4. Math Integration: The Crisis in Numbers
    1. Give students time to collect current statistics about the number of children and/or girls who are unable to receive an education in different areas around the world. The Fast Facts feature on the UNICEF Education page includes a number of relevant statistics.
    2. Individually or in pairs, ask students to give meaning and perspective to these statistics by comparing them to numbers they’re familiar with (e.g. There are as many children denied education world wide as the entire population of Italy. Or twenty two percent of Sub-Saharan children do not go to school. In our town, that would mean 1,000 children who would have to stay home).
    3. Next ask students to choose the statistics from this research that they find the most important or astounding and convert them into a visual, such as the appropriate type of graph or pictograph, that could communicate the numbers most effectively.
    4. Display these graphs around your classroom or school on eye-catching posters to help educate your community about this important issue.
  5. Writing/Interpersonal Integration: Remembering to be Grateful
    1. After learning about the many children worldwide who are denied an education because of discrimination, poverty, violence or disaster, spend time as a class acknowledging the immense privilege of your own access to education. Many students may have always considered school to be a burden instead of a great privilege that other children are literally willing to die for. Give them time to write or draw a private response to this realization.
    2. Distribute small blank cards to your students (perhaps decorated with the students’ Truck Art from your study of Pakistan or with the students’ reflective drawing from this activity). Ask each student to write a Thank You card to someone who has contributed to their education. This could be a parent, a significant teacher, a school bus driver or a janitor, each who have made the students’ school experience possible. Be sure to review basic letter writing format and etiquette, encouraging the students to be specific in their gratitude.
    3. Distribute these cards to their intended recipients. Consider integrating the skill of writing Thank You cards into your classroom activities throughout the year, fostering a spirit of gratitude and positive communication in your students.
  6. Literary/Creative Writing Integration: Learning Through Stories
    1. There are many excellent picture books about the rights of children and the value of education (See Additional Resources). If possible, gather as many of these books as you have access to and incorporate them into your study (even older students can enjoy listening to a good story):
    2. Consider having an extended story time when students can sit comfortably on the floor, enjoy Pakistani chai or mango lassis, and listen to you read the books, ideally discussing each one after you read it and allowing students to respond to what they hear.
    3. Students could also read one or more of these books to another class or to the whole school during an assembly, using it as a starting point of a larger presentation about children’s right to education.
    4. Few children’s books deal directly with the situation in Pakistan under the Taliban. Ask students to write their own simple story about an imagined child in Pakistan who faces an obstacle to his or her education, using what they’ve learned so far in your study of Pakistan and the Taliban. This could be expanded into an entire children’s book unit with illustrations and final products, or students could simply read their stories aloud to each other.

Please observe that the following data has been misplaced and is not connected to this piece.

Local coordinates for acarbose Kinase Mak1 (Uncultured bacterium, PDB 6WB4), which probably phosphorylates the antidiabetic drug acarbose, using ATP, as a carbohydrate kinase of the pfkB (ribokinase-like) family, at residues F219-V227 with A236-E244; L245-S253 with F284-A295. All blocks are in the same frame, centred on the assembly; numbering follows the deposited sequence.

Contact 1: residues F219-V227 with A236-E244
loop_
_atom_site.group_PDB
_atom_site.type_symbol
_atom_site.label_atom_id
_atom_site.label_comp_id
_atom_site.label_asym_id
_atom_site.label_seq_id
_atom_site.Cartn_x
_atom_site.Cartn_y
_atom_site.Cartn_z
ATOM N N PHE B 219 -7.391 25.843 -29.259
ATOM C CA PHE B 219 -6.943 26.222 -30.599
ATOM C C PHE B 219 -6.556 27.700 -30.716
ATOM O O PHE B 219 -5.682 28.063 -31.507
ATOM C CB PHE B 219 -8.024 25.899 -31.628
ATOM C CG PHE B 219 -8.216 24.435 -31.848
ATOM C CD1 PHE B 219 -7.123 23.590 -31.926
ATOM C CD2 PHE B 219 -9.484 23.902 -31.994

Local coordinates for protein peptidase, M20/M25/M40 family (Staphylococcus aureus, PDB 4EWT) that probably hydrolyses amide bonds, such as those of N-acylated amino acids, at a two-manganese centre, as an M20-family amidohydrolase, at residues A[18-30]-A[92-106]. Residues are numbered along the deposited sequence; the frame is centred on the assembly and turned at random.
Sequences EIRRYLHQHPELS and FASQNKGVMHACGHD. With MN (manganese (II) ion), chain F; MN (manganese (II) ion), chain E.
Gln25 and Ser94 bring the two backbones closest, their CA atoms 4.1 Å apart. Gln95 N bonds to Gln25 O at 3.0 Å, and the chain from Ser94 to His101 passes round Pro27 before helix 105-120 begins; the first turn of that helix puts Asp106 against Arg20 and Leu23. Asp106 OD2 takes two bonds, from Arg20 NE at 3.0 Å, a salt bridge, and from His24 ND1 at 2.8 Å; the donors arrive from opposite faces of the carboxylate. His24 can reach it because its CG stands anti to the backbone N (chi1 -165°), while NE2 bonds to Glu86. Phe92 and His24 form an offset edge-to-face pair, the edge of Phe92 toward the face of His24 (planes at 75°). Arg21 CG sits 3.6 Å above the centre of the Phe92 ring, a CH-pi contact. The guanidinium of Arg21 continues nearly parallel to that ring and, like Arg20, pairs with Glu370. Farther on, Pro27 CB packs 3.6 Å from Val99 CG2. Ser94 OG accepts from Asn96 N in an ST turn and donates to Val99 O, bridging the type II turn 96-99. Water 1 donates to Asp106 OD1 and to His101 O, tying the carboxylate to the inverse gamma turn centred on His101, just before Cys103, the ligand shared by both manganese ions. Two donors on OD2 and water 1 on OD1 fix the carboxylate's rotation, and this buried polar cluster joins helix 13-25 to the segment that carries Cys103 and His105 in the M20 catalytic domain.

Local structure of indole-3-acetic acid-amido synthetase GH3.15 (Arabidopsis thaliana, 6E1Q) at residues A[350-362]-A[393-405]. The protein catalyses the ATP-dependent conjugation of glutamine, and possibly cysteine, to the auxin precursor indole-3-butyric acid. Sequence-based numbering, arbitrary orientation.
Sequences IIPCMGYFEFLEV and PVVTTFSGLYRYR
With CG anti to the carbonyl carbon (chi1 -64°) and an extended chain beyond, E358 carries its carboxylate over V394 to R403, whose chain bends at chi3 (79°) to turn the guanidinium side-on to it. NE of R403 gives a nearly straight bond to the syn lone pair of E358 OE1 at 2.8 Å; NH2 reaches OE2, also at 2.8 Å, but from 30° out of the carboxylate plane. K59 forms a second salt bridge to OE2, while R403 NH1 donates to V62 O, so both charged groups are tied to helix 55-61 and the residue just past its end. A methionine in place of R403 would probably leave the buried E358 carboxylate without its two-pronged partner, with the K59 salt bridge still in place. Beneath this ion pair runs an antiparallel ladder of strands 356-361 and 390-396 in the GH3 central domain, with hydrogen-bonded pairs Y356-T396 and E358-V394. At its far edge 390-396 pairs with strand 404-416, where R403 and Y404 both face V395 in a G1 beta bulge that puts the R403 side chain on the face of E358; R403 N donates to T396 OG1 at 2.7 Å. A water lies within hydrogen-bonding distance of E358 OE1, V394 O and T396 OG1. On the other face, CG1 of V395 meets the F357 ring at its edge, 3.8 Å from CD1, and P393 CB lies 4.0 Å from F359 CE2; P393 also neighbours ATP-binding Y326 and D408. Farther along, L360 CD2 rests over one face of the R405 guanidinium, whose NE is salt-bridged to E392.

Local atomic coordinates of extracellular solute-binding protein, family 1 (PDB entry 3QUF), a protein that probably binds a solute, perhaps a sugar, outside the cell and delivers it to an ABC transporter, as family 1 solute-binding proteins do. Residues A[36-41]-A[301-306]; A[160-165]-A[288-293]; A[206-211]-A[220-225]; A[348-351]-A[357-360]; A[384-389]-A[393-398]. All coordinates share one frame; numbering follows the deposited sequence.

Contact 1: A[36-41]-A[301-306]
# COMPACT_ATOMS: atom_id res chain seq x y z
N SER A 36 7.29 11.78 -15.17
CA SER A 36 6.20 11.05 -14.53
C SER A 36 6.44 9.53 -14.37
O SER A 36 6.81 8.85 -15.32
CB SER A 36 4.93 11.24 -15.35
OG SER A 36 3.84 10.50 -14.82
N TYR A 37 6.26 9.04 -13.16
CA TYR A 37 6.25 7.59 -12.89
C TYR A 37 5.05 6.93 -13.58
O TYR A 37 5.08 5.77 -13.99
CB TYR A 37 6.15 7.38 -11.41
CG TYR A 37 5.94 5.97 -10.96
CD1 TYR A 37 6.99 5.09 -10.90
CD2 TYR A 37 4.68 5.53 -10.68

Additional Resources
  1. A Walnut Tree (film): Award-winning documentary about an old man, internally displaced by the conflict between the Pakistan government and the Taliban, reminiscing about his homeland.
  2. Inside the Taliban (National Geographic Documentary): A documentary about the Taliban, for older students only
  3. “Who Are the Taliban?” BBC News
  4. Right to Education (Theirworld)
  5. Education and schools (UNICEF)
  6. The Breadwinner by Deborah Ellis (book) and The Breadwinner (animated film): A middle years novel and film adaptation about life under the Taliban for a brave young girl and her family. Although the book and film are set in Afghanistan, the depiction of life under the Taliban closely resembles the similar situation in Pakistan. Mud City by Deborah Ellis, the third book in the Breadwinner series, is set in Pakistan.
  7. Picture Books from around the world about the rights of children and the value of education:
    1. I Have the Right to Be a Child by Alain Serres: A picture book that helps young students understand what it means to be a child with rights (including the right to education).
    2. Razia’s Ray of Hope: One Girl’s Dream of an Education by Liz Suneby: A young girl in Afghanistan dreams of going to school.
    3. Nasreen’s Secret School: A True Story from Afghanistan by Jeanette Winter: Set in Afghanistan, this is the story of a girl who learns the healing and transformative power of education.
    4. Waiting for the Biblioburro by Monica Brown: Tells the story of a young girl in Columbia who has limited access to books and learning, and whose world is changed with the arrival of a traveling library.
    5. Josias, Hold the Book by Jennifer Elvgren: The story of a boy in Haiti who discovers how learning to read can help him grow a better garden and provide food for his family.
    6. Armando and the Blue Tarp School by Edith Hope Fine and Judith Pinkerton Josephson: Set in Mexico, this story is about a boy who learns to read and write and managed to save his village as a result.
    7. Gift Days by Kari-Lynn Winters: After her mother’s death a Ugandan girl struggles with all the household responsibilities until her family finds a way to help her go to school.
    8. Elena’s Story (Tales of the World) by Nancy Shaw: Little Elena in Guatemala struggles to balance school and house work, but through learning to read she discovers the gift of both.
    9. Running Shoes by Frederick Lipp: A girl in Cambodia is given a pair of shoes so that she can walk to school each day. Learning to read and write is the gift she gives in return.
    10. Yasmin’s Hammer by Ann Malaspina: The story of a girl in Bangladesh who longs to go to school but is forced to work instead, until she comes up with a plan that will change her life.